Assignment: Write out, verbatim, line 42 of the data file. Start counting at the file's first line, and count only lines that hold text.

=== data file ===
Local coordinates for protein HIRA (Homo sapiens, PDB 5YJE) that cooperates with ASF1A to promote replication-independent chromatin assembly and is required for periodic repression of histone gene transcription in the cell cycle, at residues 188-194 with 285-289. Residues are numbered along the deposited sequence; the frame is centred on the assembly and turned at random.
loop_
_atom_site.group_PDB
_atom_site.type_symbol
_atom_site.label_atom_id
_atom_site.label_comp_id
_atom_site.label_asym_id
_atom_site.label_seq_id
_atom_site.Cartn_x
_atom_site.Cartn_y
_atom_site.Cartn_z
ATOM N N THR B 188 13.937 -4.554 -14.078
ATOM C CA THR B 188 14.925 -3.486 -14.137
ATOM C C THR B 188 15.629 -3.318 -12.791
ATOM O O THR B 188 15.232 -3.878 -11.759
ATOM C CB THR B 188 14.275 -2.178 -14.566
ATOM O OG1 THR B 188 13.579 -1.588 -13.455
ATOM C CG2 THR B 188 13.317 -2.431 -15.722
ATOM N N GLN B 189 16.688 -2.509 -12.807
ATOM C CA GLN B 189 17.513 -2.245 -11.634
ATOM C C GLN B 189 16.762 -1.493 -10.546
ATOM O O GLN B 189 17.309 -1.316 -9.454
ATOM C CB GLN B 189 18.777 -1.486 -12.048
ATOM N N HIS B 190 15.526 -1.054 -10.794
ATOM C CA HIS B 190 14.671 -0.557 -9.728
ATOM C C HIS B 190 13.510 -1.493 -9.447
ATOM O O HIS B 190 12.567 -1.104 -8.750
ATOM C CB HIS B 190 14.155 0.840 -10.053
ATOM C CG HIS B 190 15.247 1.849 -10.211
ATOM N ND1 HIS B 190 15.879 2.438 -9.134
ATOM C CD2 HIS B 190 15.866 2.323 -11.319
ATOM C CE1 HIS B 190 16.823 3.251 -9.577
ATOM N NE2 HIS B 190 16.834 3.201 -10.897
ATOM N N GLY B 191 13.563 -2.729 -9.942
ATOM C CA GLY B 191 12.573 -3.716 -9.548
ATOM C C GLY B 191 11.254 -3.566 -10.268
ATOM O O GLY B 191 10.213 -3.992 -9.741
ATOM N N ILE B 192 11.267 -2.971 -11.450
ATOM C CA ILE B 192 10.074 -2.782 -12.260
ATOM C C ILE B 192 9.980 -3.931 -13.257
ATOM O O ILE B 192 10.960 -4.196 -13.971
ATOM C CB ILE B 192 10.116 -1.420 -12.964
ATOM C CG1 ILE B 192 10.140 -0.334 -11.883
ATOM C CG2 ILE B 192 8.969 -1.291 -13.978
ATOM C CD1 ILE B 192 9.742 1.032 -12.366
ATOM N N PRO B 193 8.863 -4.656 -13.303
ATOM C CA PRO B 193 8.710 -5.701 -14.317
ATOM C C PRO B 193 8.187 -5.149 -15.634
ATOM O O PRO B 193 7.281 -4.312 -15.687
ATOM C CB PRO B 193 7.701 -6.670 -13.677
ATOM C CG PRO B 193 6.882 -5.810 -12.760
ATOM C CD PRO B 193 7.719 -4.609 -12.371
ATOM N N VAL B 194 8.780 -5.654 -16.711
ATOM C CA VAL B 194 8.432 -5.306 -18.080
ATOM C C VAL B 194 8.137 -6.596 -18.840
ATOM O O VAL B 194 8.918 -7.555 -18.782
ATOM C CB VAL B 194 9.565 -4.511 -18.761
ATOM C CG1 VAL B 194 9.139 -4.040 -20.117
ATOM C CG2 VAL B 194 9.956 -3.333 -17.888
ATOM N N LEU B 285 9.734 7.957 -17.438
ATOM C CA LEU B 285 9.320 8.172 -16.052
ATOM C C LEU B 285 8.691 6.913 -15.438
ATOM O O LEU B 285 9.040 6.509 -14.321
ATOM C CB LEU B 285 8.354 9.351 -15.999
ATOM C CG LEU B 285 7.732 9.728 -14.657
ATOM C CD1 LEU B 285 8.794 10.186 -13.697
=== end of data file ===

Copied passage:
ATOM C CB ILE B 192 10.116 -1.420 -12.964